Master of Urban Studies (MUS)


The Master of Urban Studies (MUS) program is a 52-credit graduate program that gives students skills to study and interpret urban phenomena from a variety of social science perspectives. The substantive knowledge and analytical skills provide excellent preparation for employment in public agencies, private firms, and non-profit organizations. Since the core curriculum of the MUS program mirrors that of the Urban Studies Ph.D. program, MUS students can make a relatively easy transition into the doctoral program, if they apply and are accepted. In any case, the MUS program is academically focused on researching issues in the urban setting.

Students in this program delve into such things as problems associated with growing social and economic inequalities between different places and population groups within the metropolitan region; environmental problems related to the prevailing pattern of urbanization; the lack of effective institutions of regional governance; and challenges such as unemployment, affordable housing and gentrification, environmental and food justice, and sustainable transportation.

The program explores these issues from multidisciplinary and interdisciplinary points of view. Through participation in classes and seminars, and supervised research activities, MUS graduates are prepared to work in applied research and community-based advocacy settings.

Program Requirements

The degree requirements can be completed over two academic years if students take at least 9 credits per term for 6 terms (Fall, Winter, Spring).  First, students learn urban theory, research design, and methods in the core course sequence. Students then complete the required courses in their chosen specialization (field area).  The final requirement is to conduct original research on an urban studies question or problem, with the supervision of a faculty committee comprised of three faculty members.

  • Core Courses   21 credits
  • Field Area        25 credits
  • Thesis              6 credits
  • Total Credits    52 credits

Field areas include:

  • Community Development
  • Economic Development
  • Transportation
  • Environment
  • Gerontology
  • Social Demography

Core Curriculum

  • USP 613 Urban Economic and Spatial Structure  
  • USP 614 History and Theory of Urban Studies  
  • USP 617 Sociology and Politics of Urban Life  
  • USP 630 Research Design  
  • USP 634 Data Analysis  
  • USP 683 Qualitative Analysis  

The first three courses listed introduce the student to the basic ideas, concepts, and theories about urban development and urban life. This helps students position their own interests within the larger field of urban studies. The following three courses introduce the student to the range of methods appropriate to the field and serve as a starting point from which the MUS student is expected to take advanced courses in quantitative and qualitative methods.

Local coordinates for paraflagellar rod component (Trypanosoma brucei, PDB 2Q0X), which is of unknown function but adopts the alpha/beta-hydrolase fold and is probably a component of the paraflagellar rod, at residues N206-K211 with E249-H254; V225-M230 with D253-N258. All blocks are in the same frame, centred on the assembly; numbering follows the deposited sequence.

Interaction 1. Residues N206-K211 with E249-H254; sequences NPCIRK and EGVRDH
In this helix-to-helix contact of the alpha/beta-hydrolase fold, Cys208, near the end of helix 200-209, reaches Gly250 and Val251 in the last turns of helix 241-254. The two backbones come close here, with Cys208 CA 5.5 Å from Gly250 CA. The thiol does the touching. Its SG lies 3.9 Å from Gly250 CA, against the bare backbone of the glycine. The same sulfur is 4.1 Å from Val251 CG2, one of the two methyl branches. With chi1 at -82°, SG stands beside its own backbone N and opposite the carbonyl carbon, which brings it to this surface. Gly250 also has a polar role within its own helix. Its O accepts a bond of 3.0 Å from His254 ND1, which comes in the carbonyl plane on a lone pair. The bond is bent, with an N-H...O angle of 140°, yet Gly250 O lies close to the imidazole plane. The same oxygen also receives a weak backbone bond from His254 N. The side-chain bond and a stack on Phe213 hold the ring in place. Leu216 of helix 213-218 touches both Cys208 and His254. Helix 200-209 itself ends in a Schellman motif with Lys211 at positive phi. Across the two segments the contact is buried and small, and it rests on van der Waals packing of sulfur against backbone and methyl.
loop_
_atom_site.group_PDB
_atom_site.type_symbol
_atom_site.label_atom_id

See 600-level Courses for course descriptions.

MUS Field Areas

MUS students also complete in-depth studies in a specialty field area and conduct original research that leads to a written thesis and oral defense.  The field area may be either one of those described below or a self-designed area of specialization that is negotiated with the thesis committee chair.

Community Development 

Community Development deals with the dynamics of neighborhood and community formation and change and with public policies that address the needs of groups and places within contemporary society. Within the broad field of Community Development, students can address such topics as ethnic and neighborhood history, housing and economic development, community organizing and social justice movements, equity planning, the roles of public and nonprofit institutions in community building, mediation and conflict resolution, changing patterns and systems of communication, and the changing meanings of place.

Required Courses:

  • USP 528 Concepts of Community Development
  • USP 607 Community Development Seminar
  • USP 616 Cities in the Global Political Economy
  • USP 689 Advanced Urban Politics and Sociology
  • Appropriate methods courses


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Economic Development

Economic Development is concerned with the factors that lead to differential rates of economic development at various spatial scales: within and between nations, states, regions, cities, and neighborhoods. In analyzing these differences, issues such as the meaning of economic development, who gains and who loses from various changes, as well as analysis of policies to promote economic development, are addressed. The Center for Urban Studies and Institute for Portland Metropolitan Studies offer research opportunities in this field.

Required Courses:

  • USP 517 Urban Economic Development Policy
  • USP 615 Economic Analysis of Public Policy
  • USP 572 Regional Economic Development

Choose One:

  • USP 591 Geographic Information Systems I
  • USP 654 Data Analysis II